Adapt Or Die: 6 Steps to Becoming an Innovative Church
How to foster an atmosphere where new ideas are celebrated and the gospel is honored.

I’m not the big idea-generator in our church. I don’t have to be. We’ve fostered an atmosphere where people know their new ideas will be heard and respected, their half-notions will be edited, experiments will be tried, successes will be celebrated and failure isn’t fatal.

2. Move From a Destination Mindset to a Change Process

A destination mindset is one in which we look for an ideal church program, building or piece of furniture (oh, those massive pulpits with the donor’s plaque on them!), then set them in place as never-to-be-changed idols.

Innovation needs a plan and a process if it’s going to work consistently.

A change process is one in which we realize that no facility, program or piece of furniture will last forever. They’re not sacred. That title is reserved only for God and our foundational theology.

But innovation needs a plan and a process if it’s going to work consistently. A church needs to know why, how and when changes will occur.

A simple, rational change process gives the congregation a clear path to follow. It reassures the timid and it inspires innovators.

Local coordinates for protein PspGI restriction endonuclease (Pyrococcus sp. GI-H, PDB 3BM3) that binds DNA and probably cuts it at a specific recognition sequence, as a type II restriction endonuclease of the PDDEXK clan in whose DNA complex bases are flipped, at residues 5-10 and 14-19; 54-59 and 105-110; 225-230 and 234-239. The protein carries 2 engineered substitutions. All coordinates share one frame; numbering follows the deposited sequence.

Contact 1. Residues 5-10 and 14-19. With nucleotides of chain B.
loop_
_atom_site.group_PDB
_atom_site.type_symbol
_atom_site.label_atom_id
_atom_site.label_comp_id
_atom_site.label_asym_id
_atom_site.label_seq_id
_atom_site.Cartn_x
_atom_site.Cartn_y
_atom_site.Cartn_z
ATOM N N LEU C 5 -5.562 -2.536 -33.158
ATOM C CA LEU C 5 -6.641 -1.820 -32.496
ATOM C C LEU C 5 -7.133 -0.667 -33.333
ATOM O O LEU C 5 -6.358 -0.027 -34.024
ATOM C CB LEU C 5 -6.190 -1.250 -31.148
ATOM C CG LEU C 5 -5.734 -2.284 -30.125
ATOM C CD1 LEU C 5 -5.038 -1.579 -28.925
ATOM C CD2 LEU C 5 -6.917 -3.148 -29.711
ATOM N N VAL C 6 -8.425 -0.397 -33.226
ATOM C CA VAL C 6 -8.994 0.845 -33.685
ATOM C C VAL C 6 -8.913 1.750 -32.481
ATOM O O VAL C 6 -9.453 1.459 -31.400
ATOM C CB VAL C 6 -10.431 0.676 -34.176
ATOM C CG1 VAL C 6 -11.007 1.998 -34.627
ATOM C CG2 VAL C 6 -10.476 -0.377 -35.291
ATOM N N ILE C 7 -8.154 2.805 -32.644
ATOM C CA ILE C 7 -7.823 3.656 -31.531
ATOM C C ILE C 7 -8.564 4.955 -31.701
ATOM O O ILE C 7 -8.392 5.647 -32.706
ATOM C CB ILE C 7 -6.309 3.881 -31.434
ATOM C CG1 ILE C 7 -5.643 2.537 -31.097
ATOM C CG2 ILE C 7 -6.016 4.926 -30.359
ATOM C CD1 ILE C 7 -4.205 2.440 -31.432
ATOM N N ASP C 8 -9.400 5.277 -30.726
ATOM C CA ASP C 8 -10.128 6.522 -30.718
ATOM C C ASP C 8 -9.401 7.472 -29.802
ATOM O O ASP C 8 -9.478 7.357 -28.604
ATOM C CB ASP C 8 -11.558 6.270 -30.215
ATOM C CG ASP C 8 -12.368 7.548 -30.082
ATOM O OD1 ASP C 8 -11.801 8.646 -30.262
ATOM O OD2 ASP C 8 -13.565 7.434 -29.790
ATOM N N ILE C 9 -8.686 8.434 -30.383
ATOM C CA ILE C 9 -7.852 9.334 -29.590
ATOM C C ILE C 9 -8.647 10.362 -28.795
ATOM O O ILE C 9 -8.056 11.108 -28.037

3. Provide and Promote Stability Zones

When I came to my current pastorate 23 years ago, I didn’t start changing things right away. We spent a long time – years, in fact – nursing a sick and dying church back to health by re-establishing who we are and what we believe.

We studied scripture together. We asked hard questions like “if this went away, or that were added, would it strengthen or weaken our presentation of the Gospel message?” This allowed people to find a firm, stable footing before we started down the path of change.

In Dirt Matters, Jim Powell talks about how they have established what he calls Stability Zones to help foster an atmosphere in which Richwoods Church has a culture that is open to change:

Part of the problem churches face is that many people are freaked out and emotionally unsettled by the speed and onslaught of an ever-changing world. Without even realizing it, they want to be able to walk into a church and find a stability zone. A place that doesn’t change. An environment that is consistent and reliable… because little else in their world appears to be.

For us at Richwoods, this includes our essential doctrinal positions and some practical aspects of ministry, such as the practice of believer baptism. We also serve communion every week in our corporate worship services. These beliefs and practices are part of our history, and they serve as islands that people can drift to in the midst of rocky seas.

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